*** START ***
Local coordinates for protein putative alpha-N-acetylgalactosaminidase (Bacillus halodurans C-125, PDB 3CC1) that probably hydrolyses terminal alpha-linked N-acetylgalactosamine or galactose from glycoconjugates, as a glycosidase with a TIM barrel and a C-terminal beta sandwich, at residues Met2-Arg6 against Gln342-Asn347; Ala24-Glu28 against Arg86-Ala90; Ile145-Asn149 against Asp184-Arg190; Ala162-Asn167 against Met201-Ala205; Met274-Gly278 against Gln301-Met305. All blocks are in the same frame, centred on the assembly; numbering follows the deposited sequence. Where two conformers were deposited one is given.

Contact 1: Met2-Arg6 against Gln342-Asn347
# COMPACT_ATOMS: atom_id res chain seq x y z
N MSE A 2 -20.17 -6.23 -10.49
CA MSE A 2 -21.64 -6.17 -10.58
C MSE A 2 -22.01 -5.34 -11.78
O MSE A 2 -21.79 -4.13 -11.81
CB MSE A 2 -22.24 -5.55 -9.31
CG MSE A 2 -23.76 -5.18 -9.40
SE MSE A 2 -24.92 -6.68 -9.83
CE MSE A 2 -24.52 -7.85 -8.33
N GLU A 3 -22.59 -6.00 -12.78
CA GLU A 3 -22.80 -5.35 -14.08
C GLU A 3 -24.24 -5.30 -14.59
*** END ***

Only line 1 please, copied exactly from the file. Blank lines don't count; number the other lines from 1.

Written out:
Local coordinates for protein putative alpha-N-acetylgalactosaminidase (Bacillus halodurans C-125, PDB 3CC1) that probably hydrolyses terminal alpha-linked N-acetylgalactosamine or galactose from glycoconjugates, as a glycosidase with a TIM barrel and a C-terminal beta sandwich, at residues Met2-Arg6 against Gln342-Asn347; Ala24-Glu28 against Arg86-Ala90; Ile145-Asn149 against Asp184-Arg190; Ala162-Asn167 against Met201-Ala205; Met274-Gly278 against Gln301-Met305. All blocks are in the same frame, centred on the assembly; numbering follows the deposited sequence. Where two conformers were deposited one is given.